Rocktail Beach Camp enjoys a setting within iSimangaliso Wetland Park (formerly Greater St Lucia Wetlands Park) on the beautiful KwaZulu Natal coast. This coastline is largely untouched and unspoilt and is the location of a turtle research project. The camp has stong links with the local community with a special focus on educating local children about their environment and its wildlife.
Accommodation comprises 17 tented rooms, 7 of which cater for families and all have en-suite bathrooms. They are set on raised wooden decks and have large guazed windows which let in the sea breeze.
Communal facilities include a a lounge with an attractive veranda, a dining room and bar under a high roof cooled by ceiling fans. Most meals are served on the veranda or the deck by the large swimming pool. The scenery is varied and includes forested dunes, sandy beaches, freshwater lakes and woodlands and is all waiting to be explored. The forest around the camp can be explored with a guide or independently.
The beach is about a 20 minute walk, or a 5 minute drive, from the camp. Swimming and snorkelling are popular and this is an excellent area for diving, with an acredited dive centre on site. The Maputaland Marine Reserve lies offshore, with its coral reefs, shoals of fish, dolphins and whales. The beach is used by loggerhead and leatherback turtles from October to March to lay their eggs, which you'll feel privileged to watch.
Open: Rocktail Beach Camp is open all year.
Location: Rocktail Beach Camp is set about a half hour walk from the beach in the Maputaland Coastal Forest. The nearest airstrip is Manzengwenya, 10 minutes’ drive away. The camp is about a 5 hour drive from Richards Bay, 6 hours from Durban and 7 hours from Johannesburg.
Rooms: There are 17 tented guest rooms, all en-suite. 7 of the rooms are designed for families with 2 bedrooms and a shared bathroom and there’s also a secluded honeymoon unit. Sliding glass doors open out on to private balconies, with superb views of the forest or the ocean. Rooms are cooled by ceiling fans and the gentle breeze.
Activities: With the beach close by you’ll be able to go snorkelling, diving (there is a diving school nearby) and boat rides and there’s an on-site pool for swimming. In season (October to May) you can watch as loggerhead and leatherback turtles come ashore at night to lay their eggs, while between June and october you can see whales offshore. The camp is set in the forest and there are lots of opportunities for walking, guided or unguided, watching out for animals and birds. You can also visit Zulu and Tonga communities.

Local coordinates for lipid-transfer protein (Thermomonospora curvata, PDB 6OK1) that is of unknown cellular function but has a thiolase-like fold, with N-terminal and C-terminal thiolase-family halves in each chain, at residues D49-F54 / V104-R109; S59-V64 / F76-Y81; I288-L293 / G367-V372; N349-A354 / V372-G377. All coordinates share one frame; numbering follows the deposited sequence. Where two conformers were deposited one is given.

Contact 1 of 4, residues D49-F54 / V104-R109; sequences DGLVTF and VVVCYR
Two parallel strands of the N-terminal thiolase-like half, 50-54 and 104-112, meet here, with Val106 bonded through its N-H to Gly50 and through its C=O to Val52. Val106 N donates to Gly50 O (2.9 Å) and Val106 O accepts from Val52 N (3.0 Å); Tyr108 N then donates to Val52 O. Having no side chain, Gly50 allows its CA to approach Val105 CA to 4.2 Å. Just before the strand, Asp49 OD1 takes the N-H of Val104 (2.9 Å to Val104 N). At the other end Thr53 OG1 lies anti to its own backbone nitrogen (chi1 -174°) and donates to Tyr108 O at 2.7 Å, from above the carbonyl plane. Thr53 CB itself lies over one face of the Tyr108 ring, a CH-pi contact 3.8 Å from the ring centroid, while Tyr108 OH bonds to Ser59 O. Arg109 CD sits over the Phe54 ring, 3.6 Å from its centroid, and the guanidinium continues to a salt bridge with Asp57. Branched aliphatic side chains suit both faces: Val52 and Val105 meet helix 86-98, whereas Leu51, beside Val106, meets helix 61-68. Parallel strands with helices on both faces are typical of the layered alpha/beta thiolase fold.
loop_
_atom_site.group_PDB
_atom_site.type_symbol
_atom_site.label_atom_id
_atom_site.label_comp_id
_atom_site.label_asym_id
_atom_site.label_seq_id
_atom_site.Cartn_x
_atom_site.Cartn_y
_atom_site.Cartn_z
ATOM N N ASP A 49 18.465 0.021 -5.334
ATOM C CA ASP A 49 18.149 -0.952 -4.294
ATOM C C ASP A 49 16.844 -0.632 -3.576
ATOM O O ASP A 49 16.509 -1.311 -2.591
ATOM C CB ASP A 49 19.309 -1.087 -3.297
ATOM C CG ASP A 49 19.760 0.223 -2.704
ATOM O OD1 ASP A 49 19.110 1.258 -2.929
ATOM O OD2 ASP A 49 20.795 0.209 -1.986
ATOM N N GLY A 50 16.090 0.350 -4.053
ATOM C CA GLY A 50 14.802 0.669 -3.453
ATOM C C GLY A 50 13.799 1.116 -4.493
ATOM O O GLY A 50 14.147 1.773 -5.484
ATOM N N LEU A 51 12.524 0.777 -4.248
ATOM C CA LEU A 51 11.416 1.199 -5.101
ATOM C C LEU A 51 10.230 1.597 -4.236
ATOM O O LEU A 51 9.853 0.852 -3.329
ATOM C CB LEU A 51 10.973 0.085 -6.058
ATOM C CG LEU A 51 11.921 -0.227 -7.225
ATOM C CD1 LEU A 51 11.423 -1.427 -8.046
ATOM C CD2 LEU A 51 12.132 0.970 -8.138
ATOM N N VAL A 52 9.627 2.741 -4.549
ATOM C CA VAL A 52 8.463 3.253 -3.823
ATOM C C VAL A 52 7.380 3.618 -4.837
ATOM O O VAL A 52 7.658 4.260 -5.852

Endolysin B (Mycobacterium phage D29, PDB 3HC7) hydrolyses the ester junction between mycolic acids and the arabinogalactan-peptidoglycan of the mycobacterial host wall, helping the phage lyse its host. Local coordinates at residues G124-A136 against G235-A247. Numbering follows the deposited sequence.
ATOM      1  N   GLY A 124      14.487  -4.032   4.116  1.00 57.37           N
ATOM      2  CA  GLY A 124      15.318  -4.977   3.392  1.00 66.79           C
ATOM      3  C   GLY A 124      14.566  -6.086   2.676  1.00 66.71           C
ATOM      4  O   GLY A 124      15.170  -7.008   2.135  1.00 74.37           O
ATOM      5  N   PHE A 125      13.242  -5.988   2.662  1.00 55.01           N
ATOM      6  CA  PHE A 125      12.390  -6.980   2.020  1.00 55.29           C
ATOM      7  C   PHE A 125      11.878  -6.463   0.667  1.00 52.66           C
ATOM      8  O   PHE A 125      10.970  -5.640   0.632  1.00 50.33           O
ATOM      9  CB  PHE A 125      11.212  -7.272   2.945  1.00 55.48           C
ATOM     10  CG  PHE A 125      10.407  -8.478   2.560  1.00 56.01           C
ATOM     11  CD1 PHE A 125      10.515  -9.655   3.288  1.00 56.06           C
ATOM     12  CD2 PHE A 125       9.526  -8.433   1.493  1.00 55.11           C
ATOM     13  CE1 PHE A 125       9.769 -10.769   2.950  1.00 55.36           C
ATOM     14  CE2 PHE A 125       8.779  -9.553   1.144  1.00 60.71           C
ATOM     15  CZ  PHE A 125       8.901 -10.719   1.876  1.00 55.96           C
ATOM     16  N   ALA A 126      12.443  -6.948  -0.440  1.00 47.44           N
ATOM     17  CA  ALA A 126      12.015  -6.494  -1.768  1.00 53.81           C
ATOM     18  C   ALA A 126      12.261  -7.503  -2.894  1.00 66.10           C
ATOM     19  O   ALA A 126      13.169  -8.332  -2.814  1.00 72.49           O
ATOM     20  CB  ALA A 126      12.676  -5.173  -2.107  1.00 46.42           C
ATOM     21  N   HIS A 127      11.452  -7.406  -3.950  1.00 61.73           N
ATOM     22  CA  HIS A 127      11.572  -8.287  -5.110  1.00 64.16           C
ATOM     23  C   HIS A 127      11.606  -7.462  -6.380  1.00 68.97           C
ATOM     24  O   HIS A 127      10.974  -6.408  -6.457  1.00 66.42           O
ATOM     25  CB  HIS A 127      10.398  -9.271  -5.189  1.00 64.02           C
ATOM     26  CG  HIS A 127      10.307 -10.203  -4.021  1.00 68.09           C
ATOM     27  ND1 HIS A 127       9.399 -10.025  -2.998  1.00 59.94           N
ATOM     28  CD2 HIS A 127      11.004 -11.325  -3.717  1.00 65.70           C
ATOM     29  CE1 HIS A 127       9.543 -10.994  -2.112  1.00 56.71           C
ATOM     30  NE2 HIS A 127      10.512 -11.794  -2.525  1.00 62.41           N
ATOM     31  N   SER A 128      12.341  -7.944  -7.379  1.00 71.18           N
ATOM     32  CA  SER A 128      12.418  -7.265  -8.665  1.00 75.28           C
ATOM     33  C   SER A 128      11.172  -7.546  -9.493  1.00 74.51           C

Facilities: The main area of the camp comprises a dining room, bar, lounge with comfy sofas and chairs and a wide, shaded veranda plus a raised viewing deck. Buildings are made of wood and are linked by wooden walkways. There is a large swimming pool surrounded by a deck with sun loungers, a playroom for children, a gift shop and a cellar selling a broad range of wines. Massages can be arranged. There is a free laundry service.
Dining: Meals are served at individual tables, indoors or outdoors on the veranda, as you prefer. Barbecues are often served by the pool. Private dinners can be arranged on the beach.
Children: Children of all ages are welcome. There are special family units, a playroom and a babysitting service. During school holidays activities such as nature trails and treasure hunts can be organised for youngsters.
Health: This is a malarial area.
Communication: There is Wi-Fi internet access in public areas.
Rocktail Beach Camp is part of the Wilderness Safaris group, but is also partly owned by the KwaMpukane Community Trust, which receives some of the income from the lodge. This multi-award-winning eco-camp also strongly backs the turtle nesting conservation of leatherback and loggerhead turtles. The natural habitat is protected and rehabilitated by the lodge, and the owners are all firmly of the opinion that the amazing ecotourism here is stopping less sustainable industries, such as mining, getting a foothold here. Wilderness Safaris operates on the premise of â€˜Commerce, Conservation, Community, Cultureâ€™.
"An ideal end to our trip."